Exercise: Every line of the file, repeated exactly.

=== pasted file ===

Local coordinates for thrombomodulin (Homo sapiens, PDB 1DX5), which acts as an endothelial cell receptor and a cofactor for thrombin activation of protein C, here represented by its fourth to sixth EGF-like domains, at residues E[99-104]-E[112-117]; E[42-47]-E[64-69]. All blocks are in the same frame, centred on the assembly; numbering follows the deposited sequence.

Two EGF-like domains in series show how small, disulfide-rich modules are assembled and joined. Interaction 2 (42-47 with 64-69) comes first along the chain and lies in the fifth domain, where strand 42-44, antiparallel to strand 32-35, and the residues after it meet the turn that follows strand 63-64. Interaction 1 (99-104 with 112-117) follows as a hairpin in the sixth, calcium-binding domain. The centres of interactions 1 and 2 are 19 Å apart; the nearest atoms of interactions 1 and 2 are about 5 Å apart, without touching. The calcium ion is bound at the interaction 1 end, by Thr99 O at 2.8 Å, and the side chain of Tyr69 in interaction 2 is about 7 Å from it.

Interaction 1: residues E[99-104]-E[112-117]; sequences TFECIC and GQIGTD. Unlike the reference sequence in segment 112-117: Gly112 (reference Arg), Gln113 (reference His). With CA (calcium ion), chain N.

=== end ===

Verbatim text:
Local coordinates for thrombomodulin (Homo sapiens, PDB 1DX5), which acts as an endothelial cell receptor and a cofactor for thrombin activation of protein C, here represented by its fourth to sixth EGF-like domains, at residues E[99-104]-E[112-117]; E[42-47]-E[64-69]. All blocks are in the same frame, centred on the assembly; numbering follows the deposited sequence.

Two EGF-like domains in series show how small, disulfide-rich modules are assembled and joined. Interaction 2 (42-47 with 64-69) comes first along the chain and lies in the fifth domain, where strand 42-44, antiparallel to strand 32-35, and the residues after it meet the turn that follows strand 63-64. Interaction 1 (99-104 with 112-117) follows as a hairpin in the sixth, calcium-binding domain. The centres of interactions 1 and 2 are 19 Å apart; the nearest atoms of interactions 1 and 2 are about 5 Å apart, without touching. The calcium ion is bound at the interaction 1 end, by Thr99 O at 2.8 Å, and the side chain of Tyr69 in interaction 2 is about 7 Å from it.

Interaction 1: residues E[99-104]-E[112-117]; sequences TFECIC and GQIGTD. Unlike the reference sequence in segment 112-117: Gly112 (reference Arg), Gln113 (reference His). With CA (calcium ion), chain N.